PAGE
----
In 1872, the former governor of California, Leland Stanford, a businessman and race-horse owner, hired Muybridge for some photographic studies. He had taken a position on a popularly debated question of the day — whether all four feet of a horse were off the ground at the same time while trotting. Stanford sought out Muybridge and hired him to settle the question. In 1872, Muybridge settled Stanford's question with a single photographic negative showing his Standardbred trotting horse named Occident, airborne at the trot.
Stanford also wanted a study of the horse at a gallop. Muybridge planned to take a series of photographs on 15 June 1878, at Stanford's Palo Alto Stock Farm. He placed numerous large glass-plate cameras in a line along the edge of the track; the shutter of each was triggered by a thread as the horse passed He copied the images in the form of silhouettes onto a disc to be viewed in a machine he had invented, which he called a "zoopraxiscope". This device was later regarded as an early movie projector, and the process as an intermediate stage toward motion pictures or cinematography.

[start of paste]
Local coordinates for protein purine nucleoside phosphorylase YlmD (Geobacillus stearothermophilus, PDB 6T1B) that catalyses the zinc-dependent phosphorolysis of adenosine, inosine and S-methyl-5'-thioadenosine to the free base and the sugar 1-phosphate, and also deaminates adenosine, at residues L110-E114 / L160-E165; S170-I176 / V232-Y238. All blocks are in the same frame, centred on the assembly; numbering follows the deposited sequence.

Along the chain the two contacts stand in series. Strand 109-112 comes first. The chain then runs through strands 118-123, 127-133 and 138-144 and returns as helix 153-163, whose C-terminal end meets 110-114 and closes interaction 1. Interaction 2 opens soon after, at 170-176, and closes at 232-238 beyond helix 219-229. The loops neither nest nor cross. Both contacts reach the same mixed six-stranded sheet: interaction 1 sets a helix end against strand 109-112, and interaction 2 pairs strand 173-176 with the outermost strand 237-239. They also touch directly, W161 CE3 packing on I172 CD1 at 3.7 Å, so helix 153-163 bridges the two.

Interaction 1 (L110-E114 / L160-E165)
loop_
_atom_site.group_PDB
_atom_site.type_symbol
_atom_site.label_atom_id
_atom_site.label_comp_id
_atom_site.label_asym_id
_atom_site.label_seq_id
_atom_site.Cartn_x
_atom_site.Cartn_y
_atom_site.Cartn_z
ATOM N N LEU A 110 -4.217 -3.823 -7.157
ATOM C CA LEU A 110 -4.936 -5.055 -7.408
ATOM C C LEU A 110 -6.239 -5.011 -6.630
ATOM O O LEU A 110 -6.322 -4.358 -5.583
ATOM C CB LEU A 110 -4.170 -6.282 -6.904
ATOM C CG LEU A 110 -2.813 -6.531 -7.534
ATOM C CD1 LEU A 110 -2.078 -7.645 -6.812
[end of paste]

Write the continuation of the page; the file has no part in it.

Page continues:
The study is called “Sallie Gardner at a Gallop” or “The Horse in Motion;” it shows images of the horse with all feet off the ground.